Although it seems that performance has improved, that is an accounting fiction. When companies “sweat their assets,” they are typically reinvesting less than their depreciation, and measures such as asset intensity, asset turnover, return on capital and economic profit all look better. But nothing really happened.
When a company is investing very little in the business and the net property, plant & equipment (PP&E) balance is falling by the depreciation each year, it’s often said that the company is “sweating assets.” The decline in net PP&E is not the result of any transaction or cash flow, just the accounting depreciation.
One way to test if a company is sweating assets is to examine the ratio of net property, plant, and equipment to gross property plant and equipment, or simply the net-to-gross ratio of corporate assets. When companies are investing heavily in the future, their net-to- gross asset ratio tends to rise as there are proportionately more new assets. When companies are investing very little and sweating assets, the net-to-gross ratio tends to decline as assets age with very little replacement and investment.
To test what impact the changes in net to gross ratio might have, we studied total shareholder return (TSR), which includes share price appreciation and dividends paid in relation to changes in the net-to-gross ratio. We studied 483 non-financial, non-real estate members of the current Russell 1000 index and created four groups, or quartiles, based on the companies’ changes in the net-to-gross ratio between 2006 and 2016.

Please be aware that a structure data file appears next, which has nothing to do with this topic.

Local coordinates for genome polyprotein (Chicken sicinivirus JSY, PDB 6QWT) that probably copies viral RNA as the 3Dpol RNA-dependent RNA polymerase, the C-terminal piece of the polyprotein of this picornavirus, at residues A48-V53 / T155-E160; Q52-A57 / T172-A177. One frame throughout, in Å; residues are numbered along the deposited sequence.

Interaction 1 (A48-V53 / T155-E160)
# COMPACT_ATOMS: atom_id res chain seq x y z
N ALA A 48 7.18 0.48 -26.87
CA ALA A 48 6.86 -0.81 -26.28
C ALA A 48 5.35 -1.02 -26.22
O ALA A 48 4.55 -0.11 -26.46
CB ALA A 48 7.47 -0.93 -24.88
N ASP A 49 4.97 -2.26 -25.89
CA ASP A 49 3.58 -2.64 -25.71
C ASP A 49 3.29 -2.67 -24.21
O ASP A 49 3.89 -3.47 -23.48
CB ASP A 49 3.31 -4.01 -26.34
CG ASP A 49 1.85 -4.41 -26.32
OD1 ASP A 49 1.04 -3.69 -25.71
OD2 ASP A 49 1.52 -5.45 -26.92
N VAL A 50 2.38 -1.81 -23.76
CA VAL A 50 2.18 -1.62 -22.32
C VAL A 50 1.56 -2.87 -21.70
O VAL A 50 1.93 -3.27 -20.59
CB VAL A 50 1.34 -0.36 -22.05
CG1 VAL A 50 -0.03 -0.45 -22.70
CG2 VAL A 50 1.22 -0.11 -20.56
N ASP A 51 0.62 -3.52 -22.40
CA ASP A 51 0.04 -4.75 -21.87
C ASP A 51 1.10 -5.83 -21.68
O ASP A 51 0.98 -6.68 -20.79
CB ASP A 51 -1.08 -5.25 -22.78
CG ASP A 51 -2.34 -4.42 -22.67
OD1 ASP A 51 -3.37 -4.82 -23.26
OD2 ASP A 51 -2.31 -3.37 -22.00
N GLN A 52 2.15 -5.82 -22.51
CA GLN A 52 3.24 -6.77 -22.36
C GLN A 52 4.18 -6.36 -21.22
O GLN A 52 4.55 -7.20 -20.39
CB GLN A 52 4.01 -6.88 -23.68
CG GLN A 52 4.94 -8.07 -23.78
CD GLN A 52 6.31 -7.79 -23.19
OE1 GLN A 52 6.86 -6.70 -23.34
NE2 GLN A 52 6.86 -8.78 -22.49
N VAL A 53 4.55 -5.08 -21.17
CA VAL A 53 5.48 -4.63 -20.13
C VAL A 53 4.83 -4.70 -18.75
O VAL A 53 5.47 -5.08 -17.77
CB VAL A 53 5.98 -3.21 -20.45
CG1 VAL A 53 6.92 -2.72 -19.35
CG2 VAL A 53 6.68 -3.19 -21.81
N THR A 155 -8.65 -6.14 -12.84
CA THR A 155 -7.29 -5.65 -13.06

The group of companies that increased their net-to-gross asset ratios the most had median TSRs of 13.0% per year or 307% cumulatively over the ten years. Those companies increased their net-to-gross ratio by at least 4% over the ten years.
The companies with significantly declining net-to-gross didn’t fare as well, recording a median TSR of only 6.8% per year, or 124% cumulatively. Those “sweaters” saw a decline in their net-to-gross ratio of at least 12% over the period. It is clear that those investing enough to increase their net-to-gross ratio had substantially better median TSR than those who were merely sweating assets.
There are three important messages. The first is that true operating-asset efficiency improvements, such as the de-bottlenecking example above, can be very good for the company and its shareholders. Secondly, if apparent improvements in asset efficiency are stemming only from declines in the net-to-gross ratio, then this is probably not good for shareholders. And third, to avoid this problem, companies can use gross assets instead of net assets for asset productivity, return, and economic profit measures. The signals are much better.
Gregory V. Milano is the founder and chief executive officer of Fortuna Advisors LLC, a value-based strategic advisory firm.